It’s very strange, how many of the recent retrospectives don’t appear to recognise that there actually was a military reaction from the UN, far less acknowledging that it was rubbish. It suggests to me that the cause here isn’t the promotion of humanitarianism, but the promotion of “humanitarian intervention”. As has been repeatedly demonstrated, the two aren’t the same thing.

    • Jim Denham said,

      Mr Rodent: as usual, you are being deliberately obtuse. The link that you yourself have provided, makes the point that:

      Opération Turquoise is controversial for two reasons: accusations that it was a failed attempt to prop up the genocidal Hutu regime and that its mandate undermined the UNAMIR (http://www.un.org/en/peacekeeping/missions/past/unamirS.htm)

      The RPF, well aware that French assistance to the government had helped blunt their 1990 offensive, opposed the deployment of a French-led force. By early June, the RPF had managed to sweep through the eastern half of the country and move south and west, while besieging Kigali in the center. The advance resulted in a massive refugee outflow, though the Hutu government was also implicated in encouraging the flight (see Great Lakes refugee crisis.) Regardless, the Zone Turquoise was created in the steadily shrinking areas out of RPF control. The RPF was one of many organisations that noted that the French initiative to safeguard the populace was occurring six weeks after it had become apparent mass killings were occurring in Rwanda. On 22 July, French Prime Minister Edouard Balladur addressed the Security Council, stating that France had a “moral duty” to act without delay and that “without swift action, the survival of an entire country was at stake and the stability of a region seriously compromised.”[6]

      In May 2006, the Paris Court of Appeal accepted six courtsuits deposed by victims of the genocide to magistrate Brigitte Reynaud.[10] The charges raised against the French army during Operation Turquoise from June to August 1994 are of “complicity of genocide and/or complicity of crimes against humanity.” The victims allege that French soldiers engaged in Operation Turquoise helped Interahamwe militias in finding their victims, and have themselves carried out atrocities.[11] The former Rwandan ambassador to France Jacques Bihozagara testified, “Operation Turquoise was aimed only at protecting genocide perpetrators, because the genocide continued even within the Turquoise zone.” France has always denied any role in the killing.[12]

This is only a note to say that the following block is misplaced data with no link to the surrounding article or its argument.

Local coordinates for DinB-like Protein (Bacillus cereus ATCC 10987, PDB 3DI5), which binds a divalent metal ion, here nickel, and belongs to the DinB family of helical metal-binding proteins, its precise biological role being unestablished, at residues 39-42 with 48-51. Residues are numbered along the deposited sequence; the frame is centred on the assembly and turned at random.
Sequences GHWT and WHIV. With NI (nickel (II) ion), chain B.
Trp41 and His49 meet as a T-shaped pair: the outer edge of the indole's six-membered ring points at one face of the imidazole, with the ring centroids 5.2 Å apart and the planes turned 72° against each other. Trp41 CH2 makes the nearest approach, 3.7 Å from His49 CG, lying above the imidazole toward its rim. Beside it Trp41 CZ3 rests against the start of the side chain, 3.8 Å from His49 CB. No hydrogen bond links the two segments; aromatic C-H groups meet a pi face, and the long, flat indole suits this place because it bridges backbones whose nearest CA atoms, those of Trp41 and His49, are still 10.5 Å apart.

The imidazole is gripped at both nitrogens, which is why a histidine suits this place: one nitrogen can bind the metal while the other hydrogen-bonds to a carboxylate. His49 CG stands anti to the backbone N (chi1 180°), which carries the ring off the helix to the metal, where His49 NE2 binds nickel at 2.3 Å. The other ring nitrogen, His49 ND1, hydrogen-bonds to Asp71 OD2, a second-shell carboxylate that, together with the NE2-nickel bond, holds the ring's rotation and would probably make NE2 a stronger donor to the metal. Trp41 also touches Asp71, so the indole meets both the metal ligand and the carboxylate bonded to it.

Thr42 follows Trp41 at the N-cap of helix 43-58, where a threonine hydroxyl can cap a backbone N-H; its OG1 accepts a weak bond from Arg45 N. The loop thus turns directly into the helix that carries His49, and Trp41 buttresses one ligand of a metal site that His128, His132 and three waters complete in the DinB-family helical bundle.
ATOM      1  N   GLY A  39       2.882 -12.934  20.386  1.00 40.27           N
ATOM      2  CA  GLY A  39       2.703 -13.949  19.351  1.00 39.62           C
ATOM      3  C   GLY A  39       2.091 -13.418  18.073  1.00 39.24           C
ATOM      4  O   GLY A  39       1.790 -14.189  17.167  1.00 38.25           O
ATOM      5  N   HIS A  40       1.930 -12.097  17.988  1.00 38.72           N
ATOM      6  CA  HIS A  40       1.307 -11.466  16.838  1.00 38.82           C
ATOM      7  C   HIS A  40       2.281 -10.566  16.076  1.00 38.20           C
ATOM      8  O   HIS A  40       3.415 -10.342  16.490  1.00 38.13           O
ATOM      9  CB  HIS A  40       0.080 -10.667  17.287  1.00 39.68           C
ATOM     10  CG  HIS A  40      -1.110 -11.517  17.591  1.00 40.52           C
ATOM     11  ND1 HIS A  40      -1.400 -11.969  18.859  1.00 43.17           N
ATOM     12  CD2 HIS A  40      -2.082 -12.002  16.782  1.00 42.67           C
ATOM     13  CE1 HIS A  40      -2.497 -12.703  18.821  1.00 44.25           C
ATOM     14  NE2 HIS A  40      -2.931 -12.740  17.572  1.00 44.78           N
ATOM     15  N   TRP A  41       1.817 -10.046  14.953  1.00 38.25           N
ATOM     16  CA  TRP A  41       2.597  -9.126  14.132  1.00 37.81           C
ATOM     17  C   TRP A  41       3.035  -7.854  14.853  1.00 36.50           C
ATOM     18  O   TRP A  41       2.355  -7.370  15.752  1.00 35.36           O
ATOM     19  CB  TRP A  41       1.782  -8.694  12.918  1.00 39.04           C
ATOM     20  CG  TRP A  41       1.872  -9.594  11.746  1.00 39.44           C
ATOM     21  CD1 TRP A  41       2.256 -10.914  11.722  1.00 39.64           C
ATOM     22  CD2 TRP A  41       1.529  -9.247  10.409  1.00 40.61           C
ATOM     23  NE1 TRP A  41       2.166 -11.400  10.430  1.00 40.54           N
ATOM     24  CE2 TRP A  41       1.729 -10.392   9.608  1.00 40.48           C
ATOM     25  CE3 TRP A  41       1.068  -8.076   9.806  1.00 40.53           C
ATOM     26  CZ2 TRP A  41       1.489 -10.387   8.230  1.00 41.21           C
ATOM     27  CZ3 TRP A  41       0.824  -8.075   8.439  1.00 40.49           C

UNAMIR Force Commander Dallaire had also opposed the deployment, having sent extensive communication back to U.N. Headquarters that the placement of two U.N.-authorised commands with different mandates and command structures into the same country was problematic. Dallaire was also a strong proponent of strengthening UNAMIR and transitioning it to a Chapter VII mandate, rather than introducing a new organisation. Concern over conflicting mandates led to five countries on the UNSC to abstain in the vote approving the force. The UN-sponsored “Report of the Independent Inquiry into the Actions of the UN during the 1994 Genocide in Rwanda” found it “unfortunate that the resources committed by France and other countries to Operation Turquoise could not instead have been put at the disposal of UNAMIR II.” On 21 June, Dallaire replaced 42 UNAMIR peacekeepers from Francophone Congo, Senegal and Togo with UN staff from Kenya after the negative reaction of the RPF to Opération Turquoise. Over the two months of the mandate, there were confrontations, and risk of confrontations, between RPF and French-led units around the zone, during which UNAMIR was asked to convey messages between the two. The UN independent inquiry drily noted that this was “a role which must be considered awkward to say the least.”[2]